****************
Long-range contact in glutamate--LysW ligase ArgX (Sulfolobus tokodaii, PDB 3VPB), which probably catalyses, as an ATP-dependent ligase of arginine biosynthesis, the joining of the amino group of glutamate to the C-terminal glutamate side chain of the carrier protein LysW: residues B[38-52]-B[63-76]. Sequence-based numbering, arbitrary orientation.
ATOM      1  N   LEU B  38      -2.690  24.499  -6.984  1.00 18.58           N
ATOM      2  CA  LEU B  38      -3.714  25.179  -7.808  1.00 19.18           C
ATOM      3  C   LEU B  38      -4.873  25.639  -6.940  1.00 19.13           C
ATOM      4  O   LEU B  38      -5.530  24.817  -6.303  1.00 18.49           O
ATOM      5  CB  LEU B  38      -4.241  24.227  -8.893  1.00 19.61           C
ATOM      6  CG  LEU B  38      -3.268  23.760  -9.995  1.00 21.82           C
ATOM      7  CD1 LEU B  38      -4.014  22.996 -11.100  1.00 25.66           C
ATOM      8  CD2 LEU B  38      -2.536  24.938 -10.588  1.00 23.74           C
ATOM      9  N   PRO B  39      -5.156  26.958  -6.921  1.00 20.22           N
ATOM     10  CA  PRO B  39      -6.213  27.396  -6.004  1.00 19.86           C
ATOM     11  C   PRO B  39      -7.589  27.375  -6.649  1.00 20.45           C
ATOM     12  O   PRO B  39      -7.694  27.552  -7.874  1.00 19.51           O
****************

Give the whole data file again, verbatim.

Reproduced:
Long-range contact in glutamate--LysW ligase ArgX (Sulfolobus tokodaii, PDB 3VPB), which probably catalyses, as an ATP-dependent ligase of arginine biosynthesis, the joining of the amino group of glutamate to the C-terminal glutamate side chain of the carrier protein LysW: residues B[38-52]-B[63-76]. Sequence-based numbering, arbitrary orientation.
ATOM      1  N   LEU B  38      -2.690  24.499  -6.984  1.00 18.58           N
ATOM      2  CA  LEU B  38      -3.714  25.179  -7.808  1.00 19.18           C
ATOM      3  C   LEU B  38      -4.873  25.639  -6.940  1.00 19.13           C
ATOM      4  O   LEU B  38      -5.530  24.817  -6.303  1.00 18.49           O
ATOM      5  CB  LEU B  38      -4.241  24.227  -8.893  1.00 19.61           C
ATOM      6  CG  LEU B  38      -3.268  23.760  -9.995  1.00 21.82           C
ATOM      7  CD1 LEU B  38      -4.014  22.996 -11.100  1.00 25.66           C
ATOM      8  CD2 LEU B  38      -2.536  24.938 -10.588  1.00 23.74           C
ATOM      9  N   PRO B  39      -5.156  26.958  -6.921  1.00 20.22           N
ATOM     10  CA  PRO B  39      -6.213  27.396  -6.004  1.00 19.86           C
ATOM     11  C   PRO B  39      -7.589  27.375  -6.649  1.00 20.45           C
ATOM     12  O   PRO B  39      -7.694  27.552  -7.874  1.00 19.51           O